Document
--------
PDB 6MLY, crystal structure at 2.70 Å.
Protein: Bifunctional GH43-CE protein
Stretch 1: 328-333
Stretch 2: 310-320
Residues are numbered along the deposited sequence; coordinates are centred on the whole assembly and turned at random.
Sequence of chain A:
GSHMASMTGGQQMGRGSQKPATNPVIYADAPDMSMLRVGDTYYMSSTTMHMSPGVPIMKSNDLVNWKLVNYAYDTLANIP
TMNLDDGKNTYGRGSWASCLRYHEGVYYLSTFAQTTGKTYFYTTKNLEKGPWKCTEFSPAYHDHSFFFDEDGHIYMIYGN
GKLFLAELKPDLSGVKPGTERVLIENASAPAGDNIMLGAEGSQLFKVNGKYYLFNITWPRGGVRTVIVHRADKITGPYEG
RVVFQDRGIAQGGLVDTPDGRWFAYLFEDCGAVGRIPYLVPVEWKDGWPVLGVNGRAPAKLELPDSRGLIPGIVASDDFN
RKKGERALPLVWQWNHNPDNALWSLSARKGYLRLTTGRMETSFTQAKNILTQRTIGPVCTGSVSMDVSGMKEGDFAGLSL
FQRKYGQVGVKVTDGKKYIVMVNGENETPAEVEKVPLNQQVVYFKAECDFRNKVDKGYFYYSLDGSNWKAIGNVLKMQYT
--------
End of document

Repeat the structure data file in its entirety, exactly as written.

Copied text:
PDB 6MLY, crystal structure at 2.70 Å.
Protein: Bifunctional GH43-CE protein
Stretch 1: 328-333
Stretch 2: 310-320
Residues are numbered along the deposited sequence; coordinates are centred on the whole assembly and turned at random.
Sequence of chain A:
GSHMASMTGGQQMGRGSQKPATNPVIYADAPDMSMLRVGDTYYMSSTTMHMSPGVPIMKSNDLVNWKLVNYAYDTLANIP
TMNLDDGKNTYGRGSWASCLRYHEGVYYLSTFAQTTGKTYFYTTKNLEKGPWKCTEFSPAYHDHSFFFDEDGHIYMIYGN
GKLFLAELKPDLSGVKPGTERVLIENASAPAGDNIMLGAEGSQLFKVNGKYYLFNITWPRGGVRTVIVHRADKITGPYEG
RVVFQDRGIAQGGLVDTPDGRWFAYLFEDCGAVGRIPYLVPVEWKDGWPVLGVNGRAPAKLELPDSRGLIPGIVASDDFN
RKKGERALPLVWQWNHNPDNALWSLSARKGYLRLTTGRMETSFTQAKNILTQRTIGPVCTGSVSMDVSGMKEGDFAGLSL
FQRKYGQVGVKVTDGKKYIVMVNGENETPAEVEKVPLNQQVVYFKAECDFRNKVDKGYFYYSLDGSNWKAIGNVLKMQYT